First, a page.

One of the most valuable and rare CEO skills is the ability to turn an idea into a public company and keep the company growing rapidly.
One CEO who seems to be off to a good start is Jaime Ellertson, CEO of Everbridge, a Burlington, Mass.-based provider of a services that help customers "aggregate and assess threat data, locate people at risk and responders able to assist, and automate the execution of pre-defined communications processes," whom I interviewed on April 25 and May 30.
Everbridge has enjoyed rapid revenue growth and a soaring stock price -- since its Sept. 2016 IPO, shares have soared nearly 206% to $46.61 on June 1 to a stock market capitalization of $1.3 billion -- but it has not made a profit. Since 2013, revenues have increased at a 36% compound annual rate from $30 million to $104 million in 2017 -- during which time it consistently lost money posting a negative net profit margin of 18.8% in 2017.
(I have no financial interest in Everbridge securities).
Ellertson has a track record of making money for investors. For example, he took over Waltham, Mass.-based software company, Interleaf, in 1997 when it had a market capitalization of $18 million and sold it to BroadVision in January 2000 for about $852 million.
Ellertson also ran Web experience management software provider, Gomez, starting in 2005 which raised a total of $66 million before Compuware acquired it in October 2009 for $295 million in cash.
In November 2010, Ellerston founded CloudFloor -- which used the cloud to notify a company's employees in the event of an earthquake, wildfire, or terrorist event. He merged CloudFloor with Everbridge and became CEO in September 2011.
Everbridge provides two-way communication in critical situations where keeping the system working can save lives. As Ellerston said, "We have significant data on people and message them quickly via multimodal communications. For example, during a shooter event which typically lasts three minutes we can notify people that a shooter is in Building A and those in Buildings D, E and F should barricade themselves."
Everbridge posted 34% revenue growth in the first quarter of 2018 and expects to keep growing fast. Here are the four growth hacks that could keep Everbridge going up in value.
1. Create a Growth Trajectory
Everbridge has been growing at "35% to 45% per year [through multiple growth vectors] over the last six to seven years." As I described in Disciplined Growth Strategies, there are five such vectors including:
- Current and new customer groups (it has added vertical markets including government, healthcare, oil and gas and financial services); and
- Built or acquired products (it has to its platform features like maps that show how close an event it to a customer's staff, situational awareness, and encrypted, secure SMS).
(The other vectors are current and new geographies, current and new capabilities, and current and new culture).
2. Keep Customers and Employees Happy
Customer retention -- Everbridge's ranges from 97% to 98% -- is critical to the company's growth which largely happens thanks to the strength of its team.
As Ellerston said, "We have a unique culture -- every day we save peoples' lives. We value caring and safety. And our stock has done well -- out of 30 recent IPOs, ours has outperformed all but two. Our top leaders have done it before, we have a clear mission and metrics. And we have high retention of our top team -- only one of which has turned over in the last five years."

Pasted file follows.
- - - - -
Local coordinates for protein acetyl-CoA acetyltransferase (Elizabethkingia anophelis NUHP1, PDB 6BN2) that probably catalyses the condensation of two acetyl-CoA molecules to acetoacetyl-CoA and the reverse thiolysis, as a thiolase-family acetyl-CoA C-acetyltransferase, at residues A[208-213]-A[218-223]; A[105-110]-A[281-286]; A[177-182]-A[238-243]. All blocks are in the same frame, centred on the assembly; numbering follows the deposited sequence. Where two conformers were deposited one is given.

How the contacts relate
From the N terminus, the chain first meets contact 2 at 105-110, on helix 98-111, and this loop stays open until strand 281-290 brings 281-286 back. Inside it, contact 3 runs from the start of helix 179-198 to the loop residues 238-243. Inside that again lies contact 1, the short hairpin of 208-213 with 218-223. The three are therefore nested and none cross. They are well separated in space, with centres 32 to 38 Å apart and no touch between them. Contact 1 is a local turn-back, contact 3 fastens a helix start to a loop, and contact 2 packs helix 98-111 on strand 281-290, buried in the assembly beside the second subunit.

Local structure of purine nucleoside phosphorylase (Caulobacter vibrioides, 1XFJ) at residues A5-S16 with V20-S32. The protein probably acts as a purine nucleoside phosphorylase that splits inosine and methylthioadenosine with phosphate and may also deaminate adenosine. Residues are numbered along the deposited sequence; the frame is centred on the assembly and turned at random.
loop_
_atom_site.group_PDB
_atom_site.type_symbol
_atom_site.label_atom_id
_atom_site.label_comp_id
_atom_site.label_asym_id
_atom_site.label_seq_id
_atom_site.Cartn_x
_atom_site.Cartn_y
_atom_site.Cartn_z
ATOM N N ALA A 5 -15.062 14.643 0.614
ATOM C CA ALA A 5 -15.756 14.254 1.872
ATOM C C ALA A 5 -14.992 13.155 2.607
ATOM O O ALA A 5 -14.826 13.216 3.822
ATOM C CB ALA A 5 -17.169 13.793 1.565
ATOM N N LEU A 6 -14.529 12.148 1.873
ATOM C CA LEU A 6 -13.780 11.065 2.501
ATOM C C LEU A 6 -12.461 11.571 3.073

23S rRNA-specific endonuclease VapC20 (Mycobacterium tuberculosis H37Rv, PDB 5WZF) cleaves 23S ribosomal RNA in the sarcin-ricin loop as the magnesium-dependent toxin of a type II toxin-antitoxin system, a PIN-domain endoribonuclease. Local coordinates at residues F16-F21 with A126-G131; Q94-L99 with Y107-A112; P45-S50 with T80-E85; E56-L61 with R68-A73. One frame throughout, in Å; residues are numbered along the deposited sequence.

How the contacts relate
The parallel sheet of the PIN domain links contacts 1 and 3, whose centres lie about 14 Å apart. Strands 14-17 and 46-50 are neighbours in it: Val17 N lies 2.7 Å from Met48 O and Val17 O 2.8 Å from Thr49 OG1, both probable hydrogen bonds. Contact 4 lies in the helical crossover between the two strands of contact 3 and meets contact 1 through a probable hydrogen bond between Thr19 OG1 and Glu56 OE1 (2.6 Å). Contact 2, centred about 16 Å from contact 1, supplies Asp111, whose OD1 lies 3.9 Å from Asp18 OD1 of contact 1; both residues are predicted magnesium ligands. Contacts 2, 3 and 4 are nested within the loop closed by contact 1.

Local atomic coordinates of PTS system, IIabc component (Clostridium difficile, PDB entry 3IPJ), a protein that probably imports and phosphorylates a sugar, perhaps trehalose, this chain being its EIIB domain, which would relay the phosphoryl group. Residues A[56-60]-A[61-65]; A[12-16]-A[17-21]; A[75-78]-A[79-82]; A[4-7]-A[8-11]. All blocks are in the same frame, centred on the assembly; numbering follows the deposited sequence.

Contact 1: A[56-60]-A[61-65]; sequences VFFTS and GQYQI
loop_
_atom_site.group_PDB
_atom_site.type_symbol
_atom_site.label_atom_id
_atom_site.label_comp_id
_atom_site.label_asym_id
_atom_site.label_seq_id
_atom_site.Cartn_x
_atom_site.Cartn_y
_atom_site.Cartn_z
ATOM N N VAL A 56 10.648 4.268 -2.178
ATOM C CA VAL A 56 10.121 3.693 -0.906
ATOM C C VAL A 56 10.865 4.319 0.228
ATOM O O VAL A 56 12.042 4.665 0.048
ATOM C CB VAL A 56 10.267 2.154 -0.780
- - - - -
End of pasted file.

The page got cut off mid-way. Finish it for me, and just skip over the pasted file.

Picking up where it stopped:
3. Use Formal Processes To Manage Growth Predictably
Everbridge hopes to see revenues grow from $125 million to $1 billion. In addition to having the right team, getting the right processes is a key to achieving this growth. "We had no pressure to go public from an outside investor and we made sure that we were operating for a year with the processes for reporting and forecasting to investors before the IPO. The benefits of being the first in the industry to go public -- more press attention, the perception that we are the market leader, and more operating leverage -- outweigh the $3 million to $7 million in additional extra costs for auditing and public reporting," Ellerston explained.
4. Create The Future
Growing Everbridge also requires that he lead a longer-term planning process. As he said, "We have a three year planning cycle in which we agree on five or six themes such as entering new markets, raising our average selling price, and recruiting better staff. We create 30 to 40 teams and get buy-in on these themes. Each department then puts together a two page business plan which includes specific, measurable goals and a budget."
Significantly, Everbridge uses these plans to run the business. "We create a 25 page company plan that includes quarterly deliverables that every employee gets and signs. And we have a dashboard that tracks the percentage completion of each goal and red, yellow or green colors to summarize each goal's status. Every other month we have all hands meetings with food that last two hours to answer questions and share key information."
Reaching $1 billion in revenues will require Everbridge to keep delighting and retaining its customers and gain a bigger share of their budgets by adding adjacent products that can work wirelessly around the world for its 4,000 customers many of which have employees working around the world.
Though you may not achieve Ellerston's level of success, you can benefit by applying the four growth hacks that have helped him create $2.4 billion in value for his investors.